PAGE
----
We have to deal with what we’re stuck with. Just because there is a right-wing government in Israel does not mean that we should chuck in the towel. There are a lot of American Jews and Israelis who tell me that it takes a right-wing Israeli government to do it. I said, I hope so! Netanyahu has a lot on his shoulders as he goes to Washington. I think the international atmosphere is not going to be in favour of wasting time; it is going to be very much “we are getting sick and tired of this”. Here is one final opportunity. If the only player in this equation between the West, the Arabs and the Muslims that is not being helpful and is against peace is Israel, then let’s call it for what it is. Let Israel understand that the world sees Israeli policy for what it is.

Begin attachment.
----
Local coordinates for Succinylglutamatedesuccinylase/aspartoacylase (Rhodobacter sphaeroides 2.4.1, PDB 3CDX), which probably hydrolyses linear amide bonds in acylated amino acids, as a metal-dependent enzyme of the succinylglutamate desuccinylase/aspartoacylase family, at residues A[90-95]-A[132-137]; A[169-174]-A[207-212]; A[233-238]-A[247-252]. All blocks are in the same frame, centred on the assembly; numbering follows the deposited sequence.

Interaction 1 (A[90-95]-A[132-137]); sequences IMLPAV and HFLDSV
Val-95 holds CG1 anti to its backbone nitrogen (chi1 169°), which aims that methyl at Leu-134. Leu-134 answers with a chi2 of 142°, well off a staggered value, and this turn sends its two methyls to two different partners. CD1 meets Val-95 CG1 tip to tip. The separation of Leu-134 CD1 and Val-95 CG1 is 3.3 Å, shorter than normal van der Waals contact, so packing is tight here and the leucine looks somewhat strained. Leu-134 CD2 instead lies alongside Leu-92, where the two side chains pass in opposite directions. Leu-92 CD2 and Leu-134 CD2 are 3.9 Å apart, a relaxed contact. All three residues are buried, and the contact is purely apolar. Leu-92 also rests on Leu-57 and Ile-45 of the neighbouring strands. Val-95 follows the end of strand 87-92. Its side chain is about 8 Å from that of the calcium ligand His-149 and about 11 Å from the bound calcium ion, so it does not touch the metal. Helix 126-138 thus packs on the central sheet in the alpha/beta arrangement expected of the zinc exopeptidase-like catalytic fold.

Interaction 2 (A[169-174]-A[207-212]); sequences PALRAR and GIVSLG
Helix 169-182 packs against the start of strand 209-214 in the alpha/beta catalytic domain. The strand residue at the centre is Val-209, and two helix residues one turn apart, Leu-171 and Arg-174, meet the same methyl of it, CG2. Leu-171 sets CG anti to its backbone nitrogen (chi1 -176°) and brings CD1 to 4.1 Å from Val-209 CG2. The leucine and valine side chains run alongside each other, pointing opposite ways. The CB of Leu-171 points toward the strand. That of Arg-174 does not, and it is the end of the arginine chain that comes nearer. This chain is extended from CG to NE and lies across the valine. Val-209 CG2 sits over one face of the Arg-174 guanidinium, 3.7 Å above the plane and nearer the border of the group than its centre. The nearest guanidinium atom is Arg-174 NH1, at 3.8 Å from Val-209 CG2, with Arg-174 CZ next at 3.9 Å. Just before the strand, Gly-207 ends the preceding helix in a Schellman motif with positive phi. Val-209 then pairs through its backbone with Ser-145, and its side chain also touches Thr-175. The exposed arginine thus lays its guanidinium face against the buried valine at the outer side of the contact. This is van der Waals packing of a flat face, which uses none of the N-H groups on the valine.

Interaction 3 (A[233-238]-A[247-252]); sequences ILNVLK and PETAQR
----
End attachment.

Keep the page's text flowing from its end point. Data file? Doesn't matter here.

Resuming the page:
Have you dealt with Netanyahu before?

I had three months with the overlap [after the death of King Hussein]. These were probably the least pleasant of my ten years. However, a lot has happened in the last ten years and we are looking at the bigger picture, and looking for what’s best for Israel, which I believe is the two-state solution.

How a bout Jerusalem?

It is not an international problem, it is an international solution. Jerusalem unfortunately has been a symbol of conflict for so many centuries. From the start of this new century what we desperately need is for Jerusalem to become a symbol of hope. How do you encourage the three monotheistic religions to make Jerusalem into a pillar for the future of this century? I am sensing a lot more maturity and understanding in these troubled times of cultural and religious suspicions that Jerusalem could be a binder that we need.